Let $X$ be a set and $ \mathscr{A} \subseteq 2^X $ a collection of subsets. Describing the topology $\tau(\mathscr{A})$ generated by $\mathscr{A}$ is easy: any open set in $\tau(\mathscr{A})$ is just an arbitrary union of finite intersections of elements in $\mathscr{A}$.

However, the $\sigma$-algebra $\sigma(\mathscr{A})$ generated by $\mathscr{A}$ is a completely different story. One can never hope to express $\sigma(\mathscr{A})$ explicitly in terms of $\mathscr{A}$, even if $\mathscr{A}$ is an algebra of sets. In fact, let's say $\mathscr{A}$ is an algebra of sets. Let $\kappa(\mathscr{A})$ be the collection of sets obtained from taking complements, countable unions and countable intersections of members of $\mathscr{A}$ countably many times. Then $\kappa(\mathscr{A})$ is still a very small subcollection compared to $\sigma(\mathscr{A})$, nowhere approaching all of $\sigma(\mathscr{A})$. The collection $\sigma(\mathscr{A})$ is simply too huge to have any explicit expression.

Why is it so much harder to describe a $\sigma$-algebra than a topology, even though the definitions of both look simple and similar?

  • $\begingroup$ See this question and this question. $\endgroup$ – J.-E. Pin Oct 25 '19 at 4:44
  • $\begingroup$ See also this detailed answer. $\endgroup$ – J.-E. Pin Oct 25 '19 at 4:56
  • 3
    $\begingroup$ Definition of a topology does not involve cardinalities. Arbitrary union of open sets are open. Defintion of a sigma algebra involves countability in a crucial way. $\endgroup$ – Kavi Rama Murthy Oct 25 '19 at 5:41
  • $\begingroup$ The sigma algebra (or topology) generated by a collection K of subsets, is the intersection of all sigma algebra (topologies) that contain the subset K. $\endgroup$ – William Elliot Oct 25 '19 at 5:51

There is an "explicit" description (depending on what you call explicit), by something resembling the Borel hierarchy :

Rename your generating set $\Sigma_0$, and the set of complements of those $\Pi_0$.

Then define by transfinite induction $\Sigma_{\alpha+1} = $ the set of countable unions of elements of $\Pi_\alpha$ and $\Pi_{\alpha+1}= $ the set of countable intersections of elements of $\Sigma_\alpha$ (equivalently : the set of complements of elements of $\Sigma_{\alpha+1}$), and at limit stages define both $\Sigma_\alpha = \bigcup_{\beta < \alpha}\Sigma_\beta$ and $\Pi_\beta = \bigcup_{\beta < \alpha}\Pi_\beta$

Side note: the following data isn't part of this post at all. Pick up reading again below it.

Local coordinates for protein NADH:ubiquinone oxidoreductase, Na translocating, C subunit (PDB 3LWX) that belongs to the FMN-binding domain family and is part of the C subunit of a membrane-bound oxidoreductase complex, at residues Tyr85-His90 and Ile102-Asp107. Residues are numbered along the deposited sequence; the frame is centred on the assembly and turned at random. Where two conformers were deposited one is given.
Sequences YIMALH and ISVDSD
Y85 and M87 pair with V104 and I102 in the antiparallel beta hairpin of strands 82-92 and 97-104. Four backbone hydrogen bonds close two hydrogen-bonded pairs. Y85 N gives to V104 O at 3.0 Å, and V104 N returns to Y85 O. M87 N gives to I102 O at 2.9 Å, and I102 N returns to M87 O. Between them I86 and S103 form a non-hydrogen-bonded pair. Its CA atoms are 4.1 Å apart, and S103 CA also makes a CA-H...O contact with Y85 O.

Then one may check that for each element in the generated $\sigma$-algebra, there is an ordinal $\alpha$ such that it belongs to $\Sigma_\alpha$. This sounds awful because ordinals go very far up, but in fact one may do better than that : it actually stops at $\omega_1$, that is : every element of the generated $\sigma$-algebra belongs to $\Sigma_\alpha$ for some countable ordinal $\alpha$; or in other words, the generated $\sigma$-algebra is precisely $\Sigma_{\omega_1}$ (this follows from the fact that $\omega_1$ is regular, i.e. -here- it is not a countable union of countable subsets)

In general, one cannot hope to do better than that : for instance if you start with the open subsets of $\mathbb R$ as $\Sigma_0$, there is no lower stage where you have all the generated $\sigma$-algebra (the Borelian $\sigma$-algebra)

Now this is "explicit", but of course more complex than the situation for topology. So what's happening ?

Well you're adding various new complex phenomena : first you're adding complements (that's not too big a deal, because they behave nicely with respect to intersections and unions : just swap them), but most importantly you're allowing for infinite intersections, with some constraints. To my mind, that's what it all comes down to.

Indeed although $(\bigcup_{i\in I}U_i)\cap (\bigcup_{j\in J}V_j)$ is easily described : $\bigcup_{(i,j)\in I\times J}U_i\cap V_j$ (which is a countable union, if both $I,J$ are), so that finite intersections of families of unions are easy to understand; $\bigcap_{\alpha\in A} \bigcup_{i\in I_\alpha}U_i$ is not so easily described : it's (assuming the axiom of choice) $\bigcup_{f: A\to \bigcup_{\alpha} I_\alpha \mid \forall \alpha, f(\alpha) \in I_\alpha} \bigcap_{\alpha \in A} U_{f(\alpha)}$, where the first union is not necessarily countable anymore, even if $A$ and all $I_\alpha$'s were : you're getting away from the constraint you had imposed.

So in the case of topology, all problems of non-distributivity (you can't write a union of intersections as an intersection of unions) were taken care of in one step : "oh just take finite intersections, then just all unions of that", here you have a second issue which comes from the mixing of infinite intersections with the requirement for countability. So you can't reduce to something simpler in the same way : the operations you would want to do get you far from countability

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